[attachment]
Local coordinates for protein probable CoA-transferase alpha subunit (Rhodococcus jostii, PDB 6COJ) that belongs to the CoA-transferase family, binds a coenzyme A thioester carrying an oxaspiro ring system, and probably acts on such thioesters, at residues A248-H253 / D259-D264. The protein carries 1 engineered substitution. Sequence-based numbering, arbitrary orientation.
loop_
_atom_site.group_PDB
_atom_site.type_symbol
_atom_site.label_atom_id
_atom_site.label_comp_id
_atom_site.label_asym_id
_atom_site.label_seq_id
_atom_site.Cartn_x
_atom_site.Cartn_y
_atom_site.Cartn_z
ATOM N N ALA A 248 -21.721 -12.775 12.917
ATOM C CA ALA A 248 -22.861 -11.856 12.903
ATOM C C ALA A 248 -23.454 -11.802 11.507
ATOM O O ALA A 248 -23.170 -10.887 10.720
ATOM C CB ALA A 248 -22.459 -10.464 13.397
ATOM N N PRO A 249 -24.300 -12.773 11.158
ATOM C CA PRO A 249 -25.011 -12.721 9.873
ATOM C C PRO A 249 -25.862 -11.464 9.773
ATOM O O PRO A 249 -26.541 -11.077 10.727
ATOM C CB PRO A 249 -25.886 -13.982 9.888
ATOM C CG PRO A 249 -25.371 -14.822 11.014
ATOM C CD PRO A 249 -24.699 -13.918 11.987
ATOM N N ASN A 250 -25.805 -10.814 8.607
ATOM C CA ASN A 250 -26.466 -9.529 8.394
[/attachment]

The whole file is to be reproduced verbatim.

Local coordinates for protein probable CoA-transferase alpha subunit (Rhodococcus jostii, PDB 6COJ) that belongs to the CoA-transferase family, binds a coenzyme A thioester carrying an oxaspiro ring system, and probably acts on such thioesters, at residues A248-H253 / D259-D264. The protein carries 1 engineered substitution. Sequence-based numbering, arbitrary orientation.
loop_
_atom_site.group_PDB
_atom_site.type_symbol
_atom_site.label_atom_id
_atom_site.label_comp_id
_atom_site.label_asym_id
_atom_site.label_seq_id
_atom_site.Cartn_x
_atom_site.Cartn_y
_atom_site.Cartn_z
ATOM N N ALA A 248 -21.721 -12.775 12.917
ATOM C CA ALA A 248 -22.861 -11.856 12.903
ATOM C C ALA A 248 -23.454 -11.802 11.507
ATOM O O ALA A 248 -23.170 -10.887 10.720
ATOM C CB ALA A 248 -22.459 -10.464 13.397
ATOM N N PRO A 249 -24.300 -12.773 11.158
ATOM C CA PRO A 249 -25.011 -12.721 9.873
ATOM C C PRO A 249 -25.862 -11.464 9.773
ATOM O O PRO A 249 -26.541 -11.077 10.727
ATOM C CB PRO A 249 -25.886 -13.982 9.888
ATOM C CG PRO A 249 -25.371 -14.822 11.014
ATOM C CD PRO A 249 -24.699 -13.918 11.987
ATOM N N ASN A 250 -25.805 -10.814 8.607
ATOM C CA ASN A 250 -26.466 -9.529 8.394